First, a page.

Thursday, May 29, 2008

75 skills men should master

MSN’s Lifestyle:Men's channel really rocks it with Tom Chiarella’s article “The 75 Skills Every Man Should Master.” The Esquire POV is classically worldly, so the list reflects the “importance” of sex, liquor and gambling. But the list is not entirely without value to the American man who is grappling with measures of modern manhood.

These skills remind me of the importance of 4-H (missed it), boy scouts (made it to Webelos before quitting), the military (missed it), and listening to old men (I’m getting there, and soon I’ll be old myself).

I’d be bragging to tell you how many of these items I have locked up. Better and more gracious to point out the items I would like to master, but am still working on.

#4 - Score a baseball game. “Scoring a game is about bearing witness, expanding your own ability to observe.” Even as a journalist, I aspire to sharpen up on this one.

#23 – Be loyal. “You will fail at it. You already have. It is a currency of selflessness, given without expectation and capable of the most stellar return.” I have also succeeded at it, but I don’t trust myself with loyalty. Episodes of selfishness overwhelm me often. So I’m still working on this one. God help me.

#44 – Ask for help.

#46 – Tell a woman’s dress size. Husbands get this.

#47 – Recite one poem from memory. As a poet, I know that you don’t really impact your audience until you can drop it verbatim from your mind. Men of the Spirit should have some of David’s Psalms or Solomon’s proverbs under their belt (within easy reach). Countless passages in the Torah, the Prophets, the Gospels, and the Epistles also are worthy of committing to memory.

#51 – Build a campfire.

#69 – Tie a knot. Yes, it comes in handy when your trying to get that mattress or bookcase home on top of your car.

#75 – Negotiate a better price. “Be informed. Know the price of competitors.” Which will help me keep up with my wife as she conscientiously compares prices.

Better still to solicit your additions to the list. I might add:

#76 - Know all the sizes of your wife’s wardrobe, not just the dress size.

#77 - Carry a pocketknife and know how to use it. Remember the game mumbletypeg? (That’s one of the things I hate most about post-9/11 airport security.)

#78 - I know a young man who just made Eagle Scout. I want to ask him if he can start a fire without matches like Tom Hanks in the movie “Cast Away.” That’s just cool.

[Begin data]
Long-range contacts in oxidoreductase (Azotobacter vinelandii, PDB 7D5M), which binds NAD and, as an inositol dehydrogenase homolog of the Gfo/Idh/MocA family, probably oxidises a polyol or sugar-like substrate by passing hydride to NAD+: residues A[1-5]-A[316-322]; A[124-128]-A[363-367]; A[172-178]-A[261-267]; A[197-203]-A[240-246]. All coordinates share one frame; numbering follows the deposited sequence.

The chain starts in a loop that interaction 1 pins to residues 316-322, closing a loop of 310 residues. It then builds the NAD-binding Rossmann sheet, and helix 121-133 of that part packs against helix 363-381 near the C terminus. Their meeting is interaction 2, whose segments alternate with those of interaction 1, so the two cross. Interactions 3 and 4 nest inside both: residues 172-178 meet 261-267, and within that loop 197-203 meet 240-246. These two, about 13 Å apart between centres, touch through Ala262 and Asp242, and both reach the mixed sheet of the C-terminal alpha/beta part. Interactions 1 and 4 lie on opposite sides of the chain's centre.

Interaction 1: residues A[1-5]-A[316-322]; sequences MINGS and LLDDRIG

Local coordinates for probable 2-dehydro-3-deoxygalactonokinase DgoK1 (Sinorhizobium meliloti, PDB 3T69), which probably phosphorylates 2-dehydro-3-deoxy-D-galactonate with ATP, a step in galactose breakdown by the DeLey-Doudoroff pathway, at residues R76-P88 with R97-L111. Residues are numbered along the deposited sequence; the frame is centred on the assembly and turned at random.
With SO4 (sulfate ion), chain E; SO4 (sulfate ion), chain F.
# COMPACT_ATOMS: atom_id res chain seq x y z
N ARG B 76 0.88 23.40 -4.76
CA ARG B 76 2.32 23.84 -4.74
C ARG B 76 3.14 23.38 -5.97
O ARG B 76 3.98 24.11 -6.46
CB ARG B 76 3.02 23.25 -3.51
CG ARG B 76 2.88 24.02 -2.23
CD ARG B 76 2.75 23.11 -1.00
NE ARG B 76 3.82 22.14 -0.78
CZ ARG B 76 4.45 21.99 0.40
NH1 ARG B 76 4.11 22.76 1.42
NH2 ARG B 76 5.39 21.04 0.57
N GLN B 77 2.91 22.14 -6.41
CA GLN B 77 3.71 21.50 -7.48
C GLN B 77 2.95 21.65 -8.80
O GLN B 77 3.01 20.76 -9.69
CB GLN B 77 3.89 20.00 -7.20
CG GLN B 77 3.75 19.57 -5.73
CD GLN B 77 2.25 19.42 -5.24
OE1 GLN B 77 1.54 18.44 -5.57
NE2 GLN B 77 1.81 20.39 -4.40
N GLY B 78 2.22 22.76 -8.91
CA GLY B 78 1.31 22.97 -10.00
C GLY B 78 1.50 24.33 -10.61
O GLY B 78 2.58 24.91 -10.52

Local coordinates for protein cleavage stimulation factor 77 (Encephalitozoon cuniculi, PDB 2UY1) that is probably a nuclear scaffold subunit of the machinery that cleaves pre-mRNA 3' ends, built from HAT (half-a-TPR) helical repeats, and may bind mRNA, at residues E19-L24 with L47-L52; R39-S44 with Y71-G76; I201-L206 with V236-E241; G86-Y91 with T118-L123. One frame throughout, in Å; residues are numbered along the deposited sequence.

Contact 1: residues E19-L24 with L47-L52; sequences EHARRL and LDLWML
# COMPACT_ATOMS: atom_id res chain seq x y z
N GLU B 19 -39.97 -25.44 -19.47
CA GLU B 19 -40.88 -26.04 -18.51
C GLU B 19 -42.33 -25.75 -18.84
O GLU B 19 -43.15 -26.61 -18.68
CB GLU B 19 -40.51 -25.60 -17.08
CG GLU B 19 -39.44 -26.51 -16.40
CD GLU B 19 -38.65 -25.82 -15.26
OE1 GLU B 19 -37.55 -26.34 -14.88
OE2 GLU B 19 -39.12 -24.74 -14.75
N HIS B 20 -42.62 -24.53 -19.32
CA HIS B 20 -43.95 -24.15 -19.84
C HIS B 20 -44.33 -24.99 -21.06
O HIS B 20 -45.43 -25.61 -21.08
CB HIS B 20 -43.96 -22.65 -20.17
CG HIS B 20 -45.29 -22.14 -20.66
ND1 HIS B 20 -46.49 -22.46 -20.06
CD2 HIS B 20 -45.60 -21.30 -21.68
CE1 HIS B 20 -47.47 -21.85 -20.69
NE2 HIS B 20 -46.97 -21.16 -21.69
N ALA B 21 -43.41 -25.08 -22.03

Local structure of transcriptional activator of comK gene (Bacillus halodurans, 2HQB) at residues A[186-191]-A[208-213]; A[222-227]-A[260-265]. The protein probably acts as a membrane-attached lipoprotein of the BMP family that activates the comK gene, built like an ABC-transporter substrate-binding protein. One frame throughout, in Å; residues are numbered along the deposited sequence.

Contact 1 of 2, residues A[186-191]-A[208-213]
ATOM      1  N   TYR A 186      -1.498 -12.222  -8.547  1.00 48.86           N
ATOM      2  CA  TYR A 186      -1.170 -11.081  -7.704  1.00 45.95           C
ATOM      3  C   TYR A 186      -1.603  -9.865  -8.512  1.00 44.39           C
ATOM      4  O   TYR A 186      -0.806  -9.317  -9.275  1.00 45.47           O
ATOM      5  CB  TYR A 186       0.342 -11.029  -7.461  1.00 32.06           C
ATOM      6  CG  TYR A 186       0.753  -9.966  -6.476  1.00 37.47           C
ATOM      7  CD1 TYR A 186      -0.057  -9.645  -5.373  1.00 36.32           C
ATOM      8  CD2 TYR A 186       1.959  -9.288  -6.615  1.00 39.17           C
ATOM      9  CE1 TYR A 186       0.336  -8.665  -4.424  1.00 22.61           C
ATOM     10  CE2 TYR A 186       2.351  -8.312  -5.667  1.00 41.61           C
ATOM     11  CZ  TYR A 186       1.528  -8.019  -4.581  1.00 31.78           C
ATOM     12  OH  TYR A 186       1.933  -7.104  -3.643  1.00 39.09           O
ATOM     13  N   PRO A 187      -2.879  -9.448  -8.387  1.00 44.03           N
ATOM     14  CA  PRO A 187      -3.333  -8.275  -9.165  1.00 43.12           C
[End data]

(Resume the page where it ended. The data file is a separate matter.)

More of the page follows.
#79 - Give anonymously. Total stealth. Secret night missions. Shell companies (within the extent of the law). Trusted third-party intermediaries. The fact is that the more you give in secret, the more treasure you build up in heaven. Jesus said that.

Your entries?

Tuesday, May 13, 2008

Iron Man - industry meets conscience

The morality tale behind the spring blockbuster Marvel film Iron Man is this: self-absorbed industrialist meets his comeuppance, grows a conscience/compassion for others, and puts his engineering genius to work righting wrongs. No spoilers there.

I go into most films to be entertained. Comic book movies are designed to be "eye candy," so I'm not expecting any great revelations when I go into the darkened theater looking for a superhero. Iron Man does not dissappoint in this regard. Even the preachiness (the evil weapons dealer) was in a small enough dose so as to not bog down the story or action. And guess what? Iron Man still fights. He doesn't go all pacifist on us.

Effects, technology, and action met the standard. Gratuitous sensuality was a bit much for my conservative leanings, so be advised if you're going to push the envelope with youth under the PG-13. I feel like guidance is appropriate up to 18, and many "R" films should be "NC-17." But, hey, you're reading "The Old School" blog.

Talking to our youth pastor, he and I couldn't figure out why Hollywood has to be so graphic with its sensuality. It's not like kids need any encouragement. Teen lust needs no assistance from media to get all the body parts and hormones functioning. Back in the day, filmmakers allowed the imagination to carry more of the weight... zoom on the ankles as clothing drops to the floor, giggles, feet walk to the bedroom, show the doorknob closing, fade to black. Tony Stark's tussles, I get it already!

Actually, the modern world is super-sensual, and the Hefner revolution that sought to celebrate sex by putting it into the mainstream has actually cheapened the act. Here's how I'd write the Tony Stark character - I'd let him keep pursuing women, conquering femme after femme, but getting less and less satisfaction out of it. He might even try to remember his girlie's names. Eventually, he'd settle down with you-know-who. Then Marvel would have to put its creativity into the relational angst within marriage (a la "Mr. and Mrs. Smith"). There's a sub-plot for ya.

In a world at war, and with Iron Man's role expanding as a member of the Avengers and S.H.I.E.L.D., Marvel can and should pursue various moral questions related to war, force and weaponry. Rich ground there, and no easy answers, just the way Marvel likes it.